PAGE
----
David became desperate. He wrote a message to his general, ordering that Uriya be sent on a suicide mission in the next battle. David asked Uriya to carry that sealed message to his commanding officer. In a short time, word came back to the King of the heroic death of Uriya. David quickly married the widow, and soon word spread that David’s new wife was expecting a child.
David has always been our most popular King: Slayer of Goliath, author of the Psalms, conqueror of Jerusalem, uniter of the twelve tribes. But in this case, David was guilty of adultery, and of murder.
Among the jobs of the King was to judge cases brought before him. One of the court officials, Natan, stepped forward with a case: “Your majesty – there were two men, one rich, one poor. The rich man has a thousand sheep; the poor man but one, which he kept as a pet. One day, the rich man had guests, and needed to prepare a feast. But instead of going to his own flock, the rich man took, and killed the poor man’s sheep. Your highness – what should be done to that rich man?”
David was outraged at the greed and insensitivity of the rich man. The King pronounced sentence: “That man should die!”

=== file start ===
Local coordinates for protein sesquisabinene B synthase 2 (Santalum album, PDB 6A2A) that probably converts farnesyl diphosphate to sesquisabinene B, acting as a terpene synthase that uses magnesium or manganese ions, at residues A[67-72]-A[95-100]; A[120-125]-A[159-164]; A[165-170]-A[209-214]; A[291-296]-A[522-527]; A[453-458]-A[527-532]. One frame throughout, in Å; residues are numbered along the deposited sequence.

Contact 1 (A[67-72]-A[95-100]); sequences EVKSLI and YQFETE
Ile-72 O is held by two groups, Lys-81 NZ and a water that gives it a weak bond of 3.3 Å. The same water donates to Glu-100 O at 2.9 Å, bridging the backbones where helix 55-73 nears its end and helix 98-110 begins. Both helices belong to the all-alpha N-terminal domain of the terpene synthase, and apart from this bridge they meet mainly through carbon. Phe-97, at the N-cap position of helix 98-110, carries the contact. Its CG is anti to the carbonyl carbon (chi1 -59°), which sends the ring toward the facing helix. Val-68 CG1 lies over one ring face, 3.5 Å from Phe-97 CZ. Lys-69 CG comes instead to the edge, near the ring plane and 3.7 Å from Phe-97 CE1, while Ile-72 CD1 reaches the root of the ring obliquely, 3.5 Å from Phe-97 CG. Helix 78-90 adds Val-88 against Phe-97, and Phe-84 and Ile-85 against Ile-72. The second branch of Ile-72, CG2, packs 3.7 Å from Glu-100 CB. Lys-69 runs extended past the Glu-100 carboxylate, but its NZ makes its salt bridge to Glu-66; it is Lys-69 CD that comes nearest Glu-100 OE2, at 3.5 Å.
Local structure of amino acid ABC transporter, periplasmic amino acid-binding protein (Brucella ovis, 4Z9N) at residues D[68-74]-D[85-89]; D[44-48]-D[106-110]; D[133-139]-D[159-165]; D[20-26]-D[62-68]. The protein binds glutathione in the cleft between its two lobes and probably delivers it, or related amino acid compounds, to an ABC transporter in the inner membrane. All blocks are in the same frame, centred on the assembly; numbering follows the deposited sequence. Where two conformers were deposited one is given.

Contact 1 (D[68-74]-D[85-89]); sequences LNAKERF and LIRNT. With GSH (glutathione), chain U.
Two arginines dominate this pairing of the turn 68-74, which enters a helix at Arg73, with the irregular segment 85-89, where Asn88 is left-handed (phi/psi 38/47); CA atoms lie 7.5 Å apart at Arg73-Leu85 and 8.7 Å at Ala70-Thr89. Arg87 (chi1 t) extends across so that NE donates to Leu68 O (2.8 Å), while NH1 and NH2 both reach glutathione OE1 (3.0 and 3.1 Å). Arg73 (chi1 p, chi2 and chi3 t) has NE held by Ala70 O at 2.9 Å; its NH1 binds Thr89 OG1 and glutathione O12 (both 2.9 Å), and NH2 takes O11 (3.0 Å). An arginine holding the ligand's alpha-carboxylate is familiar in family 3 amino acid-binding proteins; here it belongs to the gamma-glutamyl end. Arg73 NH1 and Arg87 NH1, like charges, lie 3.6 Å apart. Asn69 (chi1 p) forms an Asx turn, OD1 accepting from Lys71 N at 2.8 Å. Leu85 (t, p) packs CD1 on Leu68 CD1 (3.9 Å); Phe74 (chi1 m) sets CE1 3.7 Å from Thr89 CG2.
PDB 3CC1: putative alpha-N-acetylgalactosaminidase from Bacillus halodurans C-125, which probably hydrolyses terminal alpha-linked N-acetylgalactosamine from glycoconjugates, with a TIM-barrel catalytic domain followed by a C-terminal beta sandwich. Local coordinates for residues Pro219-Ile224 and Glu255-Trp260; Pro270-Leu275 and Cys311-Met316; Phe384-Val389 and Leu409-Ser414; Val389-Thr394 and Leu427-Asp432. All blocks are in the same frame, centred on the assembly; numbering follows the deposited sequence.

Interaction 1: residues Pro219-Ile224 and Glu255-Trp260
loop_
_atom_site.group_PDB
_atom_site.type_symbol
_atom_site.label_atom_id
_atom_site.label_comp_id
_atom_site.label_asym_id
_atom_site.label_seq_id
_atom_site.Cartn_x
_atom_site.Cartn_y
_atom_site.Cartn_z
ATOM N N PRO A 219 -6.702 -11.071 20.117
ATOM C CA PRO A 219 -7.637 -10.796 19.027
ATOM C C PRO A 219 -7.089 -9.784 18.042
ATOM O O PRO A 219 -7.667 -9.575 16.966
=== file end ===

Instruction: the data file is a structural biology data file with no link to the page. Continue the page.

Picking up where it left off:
Natan stepped forward – in front of everyone at the court – pointed his finger at the King and said: “You are that man!” David immediately understood. Despite an entire harem, he had stolen the one wife of his poor neighbor.
To me, these are the two most powerful Hebrew words in the Bible: Atah Ha-Ish! And Natan is one of the most courageous of our heroes. You don’t call the King to account like that and walk away with your life. But David – to his credit – knew he was wrong, admitted his guilt and begged God for forgiveness.
It’s one of the great stories in all of literature. And it’s a critical lesson for us to remember:
When our leaders do wrong, we are called upon to speak truth to power.
In May, 1985, on the 40th anniversary of the end of World War II, President Ronald Reagan was looking to travel to Germany to solidify the relations of the two countries that had been bitter enemies. Chancellor Helmut Kohl suggested that Reagan visit a German cemetery and lay a wreath as a sign of reconciliation. But then it was discovered that in the cemetery chosen were not just the graves of 18 year old German boys, but those of SS men who were involved in the extermination of the Jews.